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Worst American Birthdays, vol. 35

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Midwestern travel and social obligations prevent me from writing too much today, but on the 113th anniversary of John Edgar Hoover’s birth, it’s worth recalling the words of Benjamin Spock, who offered this anti-eulogy on the day of Hoover’s death in 1972.

It was a relief to have this man silenced who had no understanding of the underlying philosophy of our government or of our Bill of Rights, a man who had such enormous power, and used it to harass individuals with whom he disagreed politically and who had done so much as anyone to intimidate millions of Americans out of their right to hear and judge for themselves all political opinions.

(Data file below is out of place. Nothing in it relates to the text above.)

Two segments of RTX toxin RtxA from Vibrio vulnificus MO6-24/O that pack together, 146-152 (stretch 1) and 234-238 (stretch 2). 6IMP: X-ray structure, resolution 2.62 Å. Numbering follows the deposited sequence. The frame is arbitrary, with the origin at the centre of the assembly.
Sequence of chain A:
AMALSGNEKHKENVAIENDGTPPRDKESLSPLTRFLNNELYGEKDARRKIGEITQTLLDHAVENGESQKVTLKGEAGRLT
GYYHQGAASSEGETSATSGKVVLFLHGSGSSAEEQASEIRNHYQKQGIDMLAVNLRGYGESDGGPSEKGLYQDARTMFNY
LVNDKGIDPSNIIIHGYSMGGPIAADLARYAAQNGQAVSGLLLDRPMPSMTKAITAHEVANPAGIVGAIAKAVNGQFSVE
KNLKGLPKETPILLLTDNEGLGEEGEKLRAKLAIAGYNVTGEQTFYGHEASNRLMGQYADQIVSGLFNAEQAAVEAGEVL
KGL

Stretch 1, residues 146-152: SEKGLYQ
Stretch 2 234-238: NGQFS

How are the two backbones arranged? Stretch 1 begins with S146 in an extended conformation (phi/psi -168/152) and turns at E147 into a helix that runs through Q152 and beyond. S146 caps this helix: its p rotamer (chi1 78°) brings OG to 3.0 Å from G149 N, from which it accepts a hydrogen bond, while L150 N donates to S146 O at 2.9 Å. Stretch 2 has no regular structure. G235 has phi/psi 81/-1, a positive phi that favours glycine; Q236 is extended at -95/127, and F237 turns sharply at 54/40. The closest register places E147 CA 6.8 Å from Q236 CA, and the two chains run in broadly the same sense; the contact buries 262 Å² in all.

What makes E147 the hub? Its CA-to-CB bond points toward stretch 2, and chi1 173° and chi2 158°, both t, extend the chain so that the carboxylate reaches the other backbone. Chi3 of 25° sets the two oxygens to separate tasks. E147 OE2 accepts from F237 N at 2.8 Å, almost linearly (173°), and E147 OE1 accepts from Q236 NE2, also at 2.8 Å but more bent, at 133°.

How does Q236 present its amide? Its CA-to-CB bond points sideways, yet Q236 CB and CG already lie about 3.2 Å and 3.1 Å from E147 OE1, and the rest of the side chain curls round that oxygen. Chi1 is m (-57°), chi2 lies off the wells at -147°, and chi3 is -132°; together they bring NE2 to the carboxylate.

Arguably, Hoover came closer than any American ever has to developing the basic architecture for fascism. It would be an extraordinary error, however, to assume that Hoover’s proto-fascist tendencies derived from his conservative principles. Because his first job in Washington, D.C., was at the Library of Congress, and because everyone knows that librarians are liberals by nature and custom, J. Edgar Hoover’s life indeed offers a hearty vindication of the Goldberg Thesis.

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